Dec 05, 2019 08:13 PM

China Diagnoses 131,000 New HIV Cases This Year

An AIDS patient recieves treatment at Beijing's Youan Hospital on Nov. 28, 2017. Photo: IC Photo
An AIDS patient recieves treatment at Beijing's Youan Hospital on Nov. 28, 2017. Photo: IC Photo

Around 131,000 new cases of HIV were diagnosed in China between January and October this year, according to a progress report published Saturday on the website of the country’s main disease control and prevention body.

The report (link in Chinese), which was timed for release ahead of World AIDS Day on Sunday, did not break down the figures in exhaustive detail, but added that around 958,000 people in China lived with HIV, the virus that causes AIDS, as of Oct. 31, compared with 861,042 people at the end of 2018. The country has recorded rising numbers of new HIV cases every year since at least 2011.

China has ramped up HIV/AIDS testing, diagnosis and treatment in recent years to combat the spread of the virus. The country conducted some 230 million individual HIV tests in the first 10 months of this year and most people with the disease are now undergoing treatment, according to the report.

The data shine a light on the changing causes of HIV in China. While it was once fairly common for the disease to spread through needle-sharing or pass from mother to child during pregnancy, it is now predominantly a sexually transmitted disease. Of the new cases recorded from January through October, 73.7% were spread via heterosexual sex and 23% via sex between men, according to the report.


Those changes mark a sharp contrast with the AIDS crisis of the 1980s and ’90s, when illegal blood-donation stations proliferated across parts of the Chinese countryside and encouraged people to sell their blood for cash. A negligent approach to hygiene and sterilization led to an epidemic that ripped through rural areas and ravaged communities.

But while China has successfully staunched the spread of the virus among those groups, other demographics are proving harder to reach. One of those is men above the age of 60, who last year accounted for 16.5% of all HIV cases, up from 7.4% in 2010, according to China’s disease control and prevention body. The new report did not specify how many new cases this year were drawn from this age group.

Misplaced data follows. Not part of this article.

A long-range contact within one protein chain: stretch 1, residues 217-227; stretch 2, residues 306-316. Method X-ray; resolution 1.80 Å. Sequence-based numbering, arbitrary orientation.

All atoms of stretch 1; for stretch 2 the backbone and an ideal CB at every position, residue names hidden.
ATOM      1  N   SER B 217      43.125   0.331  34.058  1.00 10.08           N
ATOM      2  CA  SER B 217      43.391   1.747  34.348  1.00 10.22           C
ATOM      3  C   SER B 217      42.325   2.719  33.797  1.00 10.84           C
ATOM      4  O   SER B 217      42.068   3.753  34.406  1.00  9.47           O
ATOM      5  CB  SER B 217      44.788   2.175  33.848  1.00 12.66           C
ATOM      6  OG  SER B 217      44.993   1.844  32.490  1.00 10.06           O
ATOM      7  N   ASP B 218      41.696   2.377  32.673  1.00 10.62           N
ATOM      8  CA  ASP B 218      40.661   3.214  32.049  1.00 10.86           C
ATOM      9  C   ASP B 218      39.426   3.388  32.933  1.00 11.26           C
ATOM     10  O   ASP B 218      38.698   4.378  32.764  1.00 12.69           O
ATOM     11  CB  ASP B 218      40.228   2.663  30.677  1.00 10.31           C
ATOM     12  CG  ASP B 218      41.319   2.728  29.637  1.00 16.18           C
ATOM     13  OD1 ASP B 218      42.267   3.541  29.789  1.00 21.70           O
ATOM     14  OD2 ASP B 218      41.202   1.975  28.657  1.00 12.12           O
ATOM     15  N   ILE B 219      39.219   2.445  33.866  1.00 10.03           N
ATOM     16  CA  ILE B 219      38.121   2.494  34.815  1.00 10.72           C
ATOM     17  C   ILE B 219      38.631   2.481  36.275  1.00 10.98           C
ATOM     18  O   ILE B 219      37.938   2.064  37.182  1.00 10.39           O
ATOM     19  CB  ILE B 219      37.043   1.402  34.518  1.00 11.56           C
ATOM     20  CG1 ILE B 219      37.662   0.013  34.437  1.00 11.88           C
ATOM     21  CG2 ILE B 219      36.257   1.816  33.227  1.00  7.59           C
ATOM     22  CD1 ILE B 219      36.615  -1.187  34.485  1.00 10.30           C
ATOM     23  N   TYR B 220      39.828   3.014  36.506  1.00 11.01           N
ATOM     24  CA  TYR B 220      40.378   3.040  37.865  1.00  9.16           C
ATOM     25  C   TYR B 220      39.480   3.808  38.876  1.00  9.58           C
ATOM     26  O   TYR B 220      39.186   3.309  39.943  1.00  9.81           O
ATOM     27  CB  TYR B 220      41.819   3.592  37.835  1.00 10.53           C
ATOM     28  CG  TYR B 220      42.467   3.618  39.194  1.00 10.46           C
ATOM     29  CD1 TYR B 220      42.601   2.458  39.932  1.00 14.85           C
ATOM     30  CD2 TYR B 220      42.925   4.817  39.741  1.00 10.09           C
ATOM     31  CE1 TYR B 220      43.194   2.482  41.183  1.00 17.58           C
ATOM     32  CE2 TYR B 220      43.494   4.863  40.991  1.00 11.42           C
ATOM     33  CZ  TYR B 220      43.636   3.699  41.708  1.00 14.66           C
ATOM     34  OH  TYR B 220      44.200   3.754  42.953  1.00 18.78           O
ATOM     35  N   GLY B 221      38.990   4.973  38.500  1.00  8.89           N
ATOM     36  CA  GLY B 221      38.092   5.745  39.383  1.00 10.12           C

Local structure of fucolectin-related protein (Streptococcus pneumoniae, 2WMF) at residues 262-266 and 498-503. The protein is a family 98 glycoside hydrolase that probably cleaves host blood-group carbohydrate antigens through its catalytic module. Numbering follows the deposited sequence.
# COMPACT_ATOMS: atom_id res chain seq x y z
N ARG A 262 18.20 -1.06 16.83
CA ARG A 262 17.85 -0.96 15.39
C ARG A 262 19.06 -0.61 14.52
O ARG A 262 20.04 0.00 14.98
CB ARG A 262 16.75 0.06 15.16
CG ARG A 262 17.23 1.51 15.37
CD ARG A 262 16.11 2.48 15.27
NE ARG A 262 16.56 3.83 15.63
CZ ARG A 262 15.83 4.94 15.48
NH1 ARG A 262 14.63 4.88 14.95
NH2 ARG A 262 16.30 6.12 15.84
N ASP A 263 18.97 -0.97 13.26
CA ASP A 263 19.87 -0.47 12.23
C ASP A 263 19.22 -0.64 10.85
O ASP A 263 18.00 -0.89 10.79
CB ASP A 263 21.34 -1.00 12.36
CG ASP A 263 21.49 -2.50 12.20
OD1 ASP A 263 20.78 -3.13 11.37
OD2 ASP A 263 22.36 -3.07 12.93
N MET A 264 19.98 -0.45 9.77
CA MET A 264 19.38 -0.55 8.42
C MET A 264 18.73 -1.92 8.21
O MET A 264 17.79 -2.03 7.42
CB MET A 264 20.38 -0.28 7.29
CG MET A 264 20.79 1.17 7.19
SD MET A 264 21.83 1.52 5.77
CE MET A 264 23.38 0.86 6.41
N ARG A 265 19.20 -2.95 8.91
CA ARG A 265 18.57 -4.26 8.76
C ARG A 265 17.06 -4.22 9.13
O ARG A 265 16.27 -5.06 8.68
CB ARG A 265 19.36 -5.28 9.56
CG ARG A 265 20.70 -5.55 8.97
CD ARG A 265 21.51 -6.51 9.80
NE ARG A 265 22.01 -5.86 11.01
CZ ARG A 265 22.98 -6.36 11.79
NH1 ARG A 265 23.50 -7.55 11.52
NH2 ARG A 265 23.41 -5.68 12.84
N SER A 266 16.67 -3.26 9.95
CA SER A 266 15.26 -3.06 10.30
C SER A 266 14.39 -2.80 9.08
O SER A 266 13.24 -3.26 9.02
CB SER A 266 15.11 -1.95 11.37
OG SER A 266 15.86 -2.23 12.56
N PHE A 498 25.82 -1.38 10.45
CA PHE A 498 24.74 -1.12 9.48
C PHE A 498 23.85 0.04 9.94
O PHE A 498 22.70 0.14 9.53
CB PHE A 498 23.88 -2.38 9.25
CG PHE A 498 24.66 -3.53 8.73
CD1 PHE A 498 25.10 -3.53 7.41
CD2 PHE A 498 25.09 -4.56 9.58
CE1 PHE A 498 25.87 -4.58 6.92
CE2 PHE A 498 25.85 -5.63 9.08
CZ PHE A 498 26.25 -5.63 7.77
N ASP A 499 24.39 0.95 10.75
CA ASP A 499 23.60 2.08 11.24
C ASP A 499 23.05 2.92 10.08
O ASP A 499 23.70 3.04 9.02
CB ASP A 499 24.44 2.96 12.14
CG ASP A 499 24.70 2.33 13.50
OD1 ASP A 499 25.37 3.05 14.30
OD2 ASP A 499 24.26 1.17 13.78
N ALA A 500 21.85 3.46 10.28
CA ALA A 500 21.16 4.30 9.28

Ama Sande, UNAIDS country director and representative to China, said the organization was increasingly concerned about the country’s growing number of HIV-positive senior citizens, for whom late diagnosis can be a major problem.

“These figures suggest that further intensification of age-appropriate HIV/AIDS prevention and treatment services is needed,” Sande told Caixin Global in a written statement. “The fact that they are being identified in higher numbers is a good indicator of HIV testing services reaching them, but we need to focus on whether awareness and prevention services are reaching them effectively and how these services can reach them earlier.”

Sun Zhipeng, a Ph.D. researcher at Utrecht University in the Netherlands who specializes in HIV/AIDS control among Chinese men, told Caixin Global in a written interview that the disease’s growing prevalence among senior-age men in China underlines the lack of research into the sexual behavior of the country’s older people.

“To a greater or letter extent, elderly people and their sexuality have always been ‘ignored’ in AIDS research and social studies of sex,” he said. “So, there are two main things we need to discuss more. First, the report does not clarify whether these older men are becoming infected with the AIDS virus through sexual contact with members of the opposite sex or members of the same sex. And second, we can’t just pay attention to men at their so-called sexual peak; we must consider the sexual and emotional needs of older men as well.”

As part of global efforts to end the AIDS epidemic by 2030, China aims to meet UNAIDS’ “90-90-90” goal, which aims to ensure by 2020 that 90% of people with HIV know their HIV status, 90% of those diagnosed with HIV receive antiretroviral therapy, and 90% of those receiving antiretroviral therapy have viral suppression, meaning their blood-borne HIV levels have fallen below detectable levels. In October, the government announced a wide-ranging plan for HIV control (link in Chinese) between 2019 and 2022 that seemed to reference the 90-90-90 goals.

Despite policy-based advances in HIV/AIDS control, those living with the condition in China continue to suffer stigma and discrimination. Deep-seated social taboos against the disease cause many to conceal their conditions from their spouses and families, or refuse to seek medical treatment. In addition, the country’s sexual-health education remains partial and patchy, complicating efforts to raise awareness of the disease.

But there are signs that the country is becoming more tolerant of people with the condition. “Generally, discrimination is better than it used to be,” said Bu Jiaqing, general secretary of the AIDS-awareness group Shanghai Qing’ai Health Promotion Center. “These days, it mainly stems from inadequate knowledge about disease control, so we recommend that the relevant government departments increase efforts to spread awareness and coverage.”

Nearly one-quarter of all new HIV cases recorded between January and October concerned men who have sex with men (MSM), one of the fastest-growing groups of people vulnerable to contracting the virus. Policymakers have backed interventionist approaches to tackling HIV in the MSM community, a move that some experts say unfairly targets gay men in general. “They only intervene in their sexual behavior, but don’t go out and understand … their social positions and roles, their life circumstances, or the challenges to their wellbeing that they face in contemporary China,” Sun told Caixin Global.

Contact reporter Matthew Walsh (

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